Living in the Place of God
By Rev Steven R Mitchell
Mountain View United, Aurora, CO 9/14, 2014
Based on Genesis 50:15-21 and Romans 14:7-12
There is an old Buddhist story that goes something like this:
There was an old farmer who had worked his crops for many years. One day his horse ran away. Upon hearing the news, his neighbors came to visit. “such bad luck,” they said to the man sympathetically.
“Maybe,” the farmer replied.
The next morning the horse returned, bringing with it three other wild horses. “How wonderful,” the neighbors exclaimed to the farmer.
“Maybe,” he again replied.
The following day, his son tried to ride one of the untamed horses, was thrown, and broke his leg. The neighbors again came to offer their sympathy on his misfortune. “Such bad luck,” they said to the farmer.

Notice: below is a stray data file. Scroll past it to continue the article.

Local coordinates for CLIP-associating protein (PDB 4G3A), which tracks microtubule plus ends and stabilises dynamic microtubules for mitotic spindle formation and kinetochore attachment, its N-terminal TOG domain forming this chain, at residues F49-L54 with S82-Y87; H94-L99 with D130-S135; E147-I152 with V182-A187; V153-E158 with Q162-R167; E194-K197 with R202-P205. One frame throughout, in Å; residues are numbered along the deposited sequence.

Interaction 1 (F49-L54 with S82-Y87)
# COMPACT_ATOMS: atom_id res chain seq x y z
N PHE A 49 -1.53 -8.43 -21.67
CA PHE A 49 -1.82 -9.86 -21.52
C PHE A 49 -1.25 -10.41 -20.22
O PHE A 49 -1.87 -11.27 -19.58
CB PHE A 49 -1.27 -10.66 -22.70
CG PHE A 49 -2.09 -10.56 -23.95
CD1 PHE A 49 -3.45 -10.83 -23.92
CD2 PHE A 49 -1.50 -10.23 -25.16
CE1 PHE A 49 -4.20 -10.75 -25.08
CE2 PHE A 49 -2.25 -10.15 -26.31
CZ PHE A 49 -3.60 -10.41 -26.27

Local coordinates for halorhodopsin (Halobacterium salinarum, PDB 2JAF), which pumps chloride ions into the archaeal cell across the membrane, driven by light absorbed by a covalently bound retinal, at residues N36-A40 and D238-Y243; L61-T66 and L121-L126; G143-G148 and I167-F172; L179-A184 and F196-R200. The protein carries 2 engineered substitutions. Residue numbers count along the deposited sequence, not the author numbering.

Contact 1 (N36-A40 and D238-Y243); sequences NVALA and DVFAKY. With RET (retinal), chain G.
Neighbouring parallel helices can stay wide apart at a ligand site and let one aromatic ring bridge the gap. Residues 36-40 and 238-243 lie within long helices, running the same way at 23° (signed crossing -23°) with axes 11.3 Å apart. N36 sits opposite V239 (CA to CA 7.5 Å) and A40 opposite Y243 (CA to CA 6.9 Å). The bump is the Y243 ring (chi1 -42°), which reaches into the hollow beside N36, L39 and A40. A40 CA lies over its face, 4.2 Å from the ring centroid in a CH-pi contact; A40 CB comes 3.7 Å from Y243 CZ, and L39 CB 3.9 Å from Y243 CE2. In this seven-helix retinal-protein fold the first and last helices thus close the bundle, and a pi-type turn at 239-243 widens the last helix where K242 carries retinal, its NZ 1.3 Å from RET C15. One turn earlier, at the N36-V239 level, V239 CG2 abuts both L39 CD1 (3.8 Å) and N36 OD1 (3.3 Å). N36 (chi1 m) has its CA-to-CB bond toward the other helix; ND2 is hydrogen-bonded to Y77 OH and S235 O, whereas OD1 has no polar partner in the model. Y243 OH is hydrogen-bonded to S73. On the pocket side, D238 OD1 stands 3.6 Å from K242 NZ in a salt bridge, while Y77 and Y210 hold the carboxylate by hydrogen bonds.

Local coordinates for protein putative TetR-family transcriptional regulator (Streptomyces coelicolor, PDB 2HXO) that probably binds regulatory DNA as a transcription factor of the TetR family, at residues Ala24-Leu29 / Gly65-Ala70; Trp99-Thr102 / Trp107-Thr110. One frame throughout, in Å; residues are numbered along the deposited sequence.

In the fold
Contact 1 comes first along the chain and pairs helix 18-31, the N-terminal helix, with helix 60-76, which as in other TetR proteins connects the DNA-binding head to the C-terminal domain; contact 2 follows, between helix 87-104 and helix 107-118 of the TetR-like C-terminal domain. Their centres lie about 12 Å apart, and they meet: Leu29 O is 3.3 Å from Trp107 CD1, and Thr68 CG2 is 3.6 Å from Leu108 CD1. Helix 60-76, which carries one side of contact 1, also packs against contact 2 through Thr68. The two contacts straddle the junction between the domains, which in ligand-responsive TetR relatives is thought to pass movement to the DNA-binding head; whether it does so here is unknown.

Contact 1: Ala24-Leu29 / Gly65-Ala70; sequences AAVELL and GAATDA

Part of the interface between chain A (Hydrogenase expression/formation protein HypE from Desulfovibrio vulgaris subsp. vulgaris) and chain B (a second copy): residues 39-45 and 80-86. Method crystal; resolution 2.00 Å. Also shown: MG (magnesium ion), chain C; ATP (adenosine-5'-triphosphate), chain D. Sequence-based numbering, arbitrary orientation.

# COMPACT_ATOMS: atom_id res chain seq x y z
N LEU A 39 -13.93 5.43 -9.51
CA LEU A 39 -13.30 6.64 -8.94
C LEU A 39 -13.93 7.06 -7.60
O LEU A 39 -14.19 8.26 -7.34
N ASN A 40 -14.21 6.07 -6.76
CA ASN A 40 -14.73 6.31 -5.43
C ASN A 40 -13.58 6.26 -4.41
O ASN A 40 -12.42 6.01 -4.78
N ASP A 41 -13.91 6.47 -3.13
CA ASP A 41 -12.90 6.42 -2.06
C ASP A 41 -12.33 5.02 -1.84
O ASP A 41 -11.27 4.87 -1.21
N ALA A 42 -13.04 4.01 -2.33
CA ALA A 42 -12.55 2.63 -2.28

“Maybe,” he answered.
The day after the accident, military officials came to the village to draft young men into the army. Seeing that the son’s leg was broken, they passed him by. The neighbors congratulated the farmer on how well things had turned out. “What good fortune!” they exclaimed.
“Maybe,” said the farmer.
The story reveals that we cannot fully know the evil or good that may evolve from life’s events. Feasting on the Word, Yr A, Vol 4, pg 52 This morning’s reading is the conclusion of the story of Joseph, number 12 son of Jacob, and of his brothers. After their father Jacob dies, Joseph’s brothers are very fearful about what Joseph might now do to them since their father is no longer alive to help keep this fragile balance of peace. As they beg for their lives, Joseph makes a very disturbing statement: Even though you intended to do harm to me, God intended it for good, in order to preserve a numerous people…” It is disturbing because in the word “intended”, it can implies that God is somehow orchestrating events that go on in our daily lives.